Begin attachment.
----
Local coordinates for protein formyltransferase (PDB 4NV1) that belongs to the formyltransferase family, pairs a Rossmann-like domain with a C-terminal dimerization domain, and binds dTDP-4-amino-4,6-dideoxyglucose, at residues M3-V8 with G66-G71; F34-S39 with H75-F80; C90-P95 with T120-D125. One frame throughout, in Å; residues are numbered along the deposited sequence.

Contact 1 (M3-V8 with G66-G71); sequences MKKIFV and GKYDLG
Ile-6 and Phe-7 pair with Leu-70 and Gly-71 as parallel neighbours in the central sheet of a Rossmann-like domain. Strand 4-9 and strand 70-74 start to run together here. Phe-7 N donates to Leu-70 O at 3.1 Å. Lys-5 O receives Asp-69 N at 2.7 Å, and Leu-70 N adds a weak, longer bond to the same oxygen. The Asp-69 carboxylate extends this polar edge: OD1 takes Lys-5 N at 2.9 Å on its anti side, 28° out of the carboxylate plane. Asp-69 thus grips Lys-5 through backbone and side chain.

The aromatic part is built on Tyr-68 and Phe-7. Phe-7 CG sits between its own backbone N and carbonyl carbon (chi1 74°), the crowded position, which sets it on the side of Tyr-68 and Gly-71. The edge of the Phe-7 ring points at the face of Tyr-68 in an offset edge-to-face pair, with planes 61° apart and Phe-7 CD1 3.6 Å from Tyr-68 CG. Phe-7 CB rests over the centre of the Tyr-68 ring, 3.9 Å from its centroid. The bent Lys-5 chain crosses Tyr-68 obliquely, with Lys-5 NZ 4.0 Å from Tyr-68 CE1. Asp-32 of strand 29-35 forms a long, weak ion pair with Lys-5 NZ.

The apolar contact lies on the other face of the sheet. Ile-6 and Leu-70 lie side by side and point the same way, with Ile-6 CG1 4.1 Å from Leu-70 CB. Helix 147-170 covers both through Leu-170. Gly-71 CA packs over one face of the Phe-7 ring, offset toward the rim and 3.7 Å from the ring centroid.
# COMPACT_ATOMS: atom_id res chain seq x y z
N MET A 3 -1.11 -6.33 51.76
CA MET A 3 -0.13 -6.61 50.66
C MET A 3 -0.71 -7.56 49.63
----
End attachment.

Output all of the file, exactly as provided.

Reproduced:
Local coordinates for protein formyltransferase (PDB 4NV1) that belongs to the formyltransferase family, pairs a Rossmann-like domain with a C-terminal dimerization domain, and binds dTDP-4-amino-4,6-dideoxyglucose, at residues M3-V8 with G66-G71; F34-S39 with H75-F80; C90-P95 with T120-D125. One frame throughout, in Å; residues are numbered along the deposited sequence.

Contact 1 (M3-V8 with G66-G71); sequences MKKIFV and GKYDLG
Ile-6 and Phe-7 pair with Leu-70 and Gly-71 as parallel neighbours in the central sheet of a Rossmann-like domain. Strand 4-9 and strand 70-74 start to run together here. Phe-7 N donates to Leu-70 O at 3.1 Å. Lys-5 O receives Asp-69 N at 2.7 Å, and Leu-70 N adds a weak, longer bond to the same oxygen. The Asp-69 carboxylate extends this polar edge: OD1 takes Lys-5 N at 2.9 Å on its anti side, 28° out of the carboxylate plane. Asp-69 thus grips Lys-5 through backbone and side chain.

The aromatic part is built on Tyr-68 and Phe-7. Phe-7 CG sits between its own backbone N and carbonyl carbon (chi1 74°), the crowded position, which sets it on the side of Tyr-68 and Gly-71. The edge of the Phe-7 ring points at the face of Tyr-68 in an offset edge-to-face pair, with planes 61° apart and Phe-7 CD1 3.6 Å from Tyr-68 CG. Phe-7 CB rests over the centre of the Tyr-68 ring, 3.9 Å from its centroid. The bent Lys-5 chain crosses Tyr-68 obliquely, with Lys-5 NZ 4.0 Å from Tyr-68 CE1. Asp-32 of strand 29-35 forms a long, weak ion pair with Lys-5 NZ.

The apolar contact lies on the other face of the sheet. Ile-6 and Leu-70 lie side by side and point the same way, with Ile-6 CG1 4.1 Å from Leu-70 CB. Helix 147-170 covers both through Leu-170. Gly-71 CA packs over one face of the Phe-7 ring, offset toward the rim and 3.7 Å from the ring centroid.
# COMPACT_ATOMS: atom_id res chain seq x y z
N MET A 3 -1.11 -6.33 51.76
CA MET A 3 -0.13 -6.61 50.66
C MET A 3 -0.71 -7.56 49.63